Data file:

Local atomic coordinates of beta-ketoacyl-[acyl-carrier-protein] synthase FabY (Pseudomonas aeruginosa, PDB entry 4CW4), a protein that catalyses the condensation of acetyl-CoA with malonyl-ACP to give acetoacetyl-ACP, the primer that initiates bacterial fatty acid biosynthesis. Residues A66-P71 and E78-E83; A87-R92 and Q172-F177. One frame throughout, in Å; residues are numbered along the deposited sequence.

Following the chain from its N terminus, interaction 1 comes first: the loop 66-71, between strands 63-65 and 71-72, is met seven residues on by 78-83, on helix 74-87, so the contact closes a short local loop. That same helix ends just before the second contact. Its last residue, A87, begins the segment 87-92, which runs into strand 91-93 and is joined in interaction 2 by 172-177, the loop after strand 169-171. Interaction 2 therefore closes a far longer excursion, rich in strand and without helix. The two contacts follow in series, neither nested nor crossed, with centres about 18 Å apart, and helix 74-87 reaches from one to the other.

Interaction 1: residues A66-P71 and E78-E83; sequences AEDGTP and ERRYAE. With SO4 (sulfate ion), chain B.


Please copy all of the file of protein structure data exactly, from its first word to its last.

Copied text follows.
Local atomic coordinates of beta-ketoacyl-[acyl-carrier-protein] synthase FabY (Pseudomonas aeruginosa, PDB entry 4CW4), a protein that catalyses the condensation of acetyl-CoA with malonyl-ACP to give acetoacetyl-ACP, the primer that initiates bacterial fatty acid biosynthesis. Residues A66-P71 and E78-E83; A87-R92 and Q172-F177. One frame throughout, in Å; residues are numbered along the deposited sequence.

Following the chain from its N terminus, interaction 1 comes first: the loop 66-71, between strands 63-65 and 71-72, is met seven residues on by 78-83, on helix 74-87, so the contact closes a short local loop. That same helix ends just before the second contact. Its last residue, A87, begins the segment 87-92, which runs into strand 91-93 and is joined in interaction 2 by 172-177, the loop after strand 169-171. Interaction 2 therefore closes a far longer excursion, rich in strand and without helix. The two contacts follow in series, neither nested nor crossed, with centres about 18 Å apart, and helix 74-87 reaches from one to the other.

Interaction 1: residues A66-P71 and E78-E83; sequences AEDGTP and ERRYAE. With SO4 (sulfate ion), chain B.